Monday, November 2, 2009
What is NaNoWriMo?
From the NaNoWriMo website:
National Novel Writing Month is a fun, seat-of-your-pants approach to novel writing. Participants begin writing November 1. The goal is to write a 175-page (50,000-word) novel by midnight, November 30.
Valuing enthusiasm and perseverance over painstaking craft, NaNoWriMo is a novel-writing program for everyone who has thought fleetingly about writing a novel but has been scared away by the time and effort involved.
Because of the limited writing window, the ONLY thing that matters in NaNoWriMo is output. It's all about quantity, not quality. The kamikaze approach forces you to lower your expectations, take risks, and write on the fly.
Make no mistake: You will be writing a lot of crap. And that's a good thing. By forcing yourself to write so intensely, you are giving yourself permission to make mistakes. To forgo the endless tweaking and editing and just create. To build without tearing down.
This appeared at Maria Schneider's Editor Unleashed website on November 21, 2008:
by Becke Martin
NaNo is panic, followed by sleepless nights, dreaming of your characters, and waking up in the middle of the night (if you aren’t still up writing) to jot down notes for the next scene.
NaNo is making friends, or getting to know old ones better, as you rediscover highs and lows you thought vanished with Clearasil many years ago. (In my case, many, many years ago!)
NaNo is coming up with long ways to say short things, as in this quote from our NaNo loop:
“Dumb as a stump” = 4 words. “Dumb as a box of rocks” = 6 words.
NaNo is sprints, challenges, silly word-use contests, plots that make no sense (Plot? Yours has a plot?), characters who don’t know what they’re doing—much less why—and often live with names like “Hero” and “Heroine” for way too many pages.
NaNo is forming a close, warm relationship with your computer chair, which you sincerely hope will not grow around your butt like that gross toilet-seat story we all read about this summer.
NaNo is rarely cleaning your house (OK, never) during the month of November, considering serving your family Swanson’s Hungry Man Turkey Dinners for Thanksgiving, and wondering what new position you can come up with to keep your husband from a) killing you or b) moving out before the end of the month.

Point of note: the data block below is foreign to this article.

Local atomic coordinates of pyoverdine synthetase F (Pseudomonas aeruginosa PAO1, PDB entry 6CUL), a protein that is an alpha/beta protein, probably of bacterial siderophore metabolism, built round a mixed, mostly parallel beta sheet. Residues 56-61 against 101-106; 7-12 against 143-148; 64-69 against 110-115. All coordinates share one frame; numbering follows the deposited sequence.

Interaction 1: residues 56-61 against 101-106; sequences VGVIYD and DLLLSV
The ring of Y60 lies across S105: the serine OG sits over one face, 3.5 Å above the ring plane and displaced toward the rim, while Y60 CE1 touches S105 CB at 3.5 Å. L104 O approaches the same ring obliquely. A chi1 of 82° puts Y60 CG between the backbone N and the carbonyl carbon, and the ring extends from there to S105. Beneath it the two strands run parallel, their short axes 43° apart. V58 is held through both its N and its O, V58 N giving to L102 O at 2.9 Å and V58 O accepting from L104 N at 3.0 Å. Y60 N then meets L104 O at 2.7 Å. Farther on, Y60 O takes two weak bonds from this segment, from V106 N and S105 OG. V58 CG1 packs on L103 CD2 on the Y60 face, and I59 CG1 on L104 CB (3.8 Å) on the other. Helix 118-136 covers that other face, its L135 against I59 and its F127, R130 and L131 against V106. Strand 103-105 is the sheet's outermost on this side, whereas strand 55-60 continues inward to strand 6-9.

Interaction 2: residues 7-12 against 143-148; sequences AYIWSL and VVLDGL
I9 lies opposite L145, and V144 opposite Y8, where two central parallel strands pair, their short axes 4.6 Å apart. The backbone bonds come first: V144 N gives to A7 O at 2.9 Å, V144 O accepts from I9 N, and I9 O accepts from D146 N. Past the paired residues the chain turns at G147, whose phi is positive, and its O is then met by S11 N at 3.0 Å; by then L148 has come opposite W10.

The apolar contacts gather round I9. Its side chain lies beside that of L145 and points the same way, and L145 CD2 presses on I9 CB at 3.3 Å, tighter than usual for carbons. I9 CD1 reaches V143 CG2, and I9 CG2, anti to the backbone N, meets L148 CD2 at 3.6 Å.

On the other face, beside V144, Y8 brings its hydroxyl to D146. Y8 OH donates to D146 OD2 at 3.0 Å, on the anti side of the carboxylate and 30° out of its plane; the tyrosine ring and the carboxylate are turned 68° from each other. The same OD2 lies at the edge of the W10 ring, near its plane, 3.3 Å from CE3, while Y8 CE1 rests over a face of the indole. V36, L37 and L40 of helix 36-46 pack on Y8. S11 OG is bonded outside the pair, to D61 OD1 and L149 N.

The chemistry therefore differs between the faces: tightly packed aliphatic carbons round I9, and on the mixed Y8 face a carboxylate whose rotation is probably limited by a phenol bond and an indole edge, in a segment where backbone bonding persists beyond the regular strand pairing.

NaNo is wishing someone would invent a waterproof laptop so you can write down the great ideas that come to you in the shower and vanish the second you sit down at your computer.
NaNo is wondering if it’s worth disconnecting your desktop and bringing it out of town with you because, even though you have a flash drive, you still don’t have a laptop.
NaNo is learning that you must back up your story every night. Let’s say that again: Back. It. Up. Every. Damn. Night. Because, in my buddy group alone, two people lost a total of about six thousand words.
NaNo is learning to appreciate the recuperative properties of alcohol, as well as caffeine of all kinds. And chocolate. Especially chocolate.
NaNo is discovering that a lot of freaking weird people are living in your head, and every one of them wants to be in this story.
NaNo is hitting the wall and not being able to write a single damn word, coherent or not.
NaNo is sitting back down at the computer, anyway, and forcing yourself to start writing again.
NaNo is going back to your support groups, again and again, to find the strength to keep pushing forward. And gaining a greater appreciation of all your buddies who are doing this in spite of flu, full time jobs, crashing computers and little children.
NaNo is thinking you are writing a romance, only to end up with a suspense story about werewolves, only not really.
NaNo is hitting 40K and thinking maybe—just maybe—you’re going to be able to pull this thing off after all.
Becke Martin can be found here, on Facebook and on Twitter.
Want to join the mass insanity? Here's a link to the NaNoWriMo website:
Add me as a writing buddy: http://www.nanowrimo.org/eng/user/258729
Posted by Becke Davis at 9:35 PM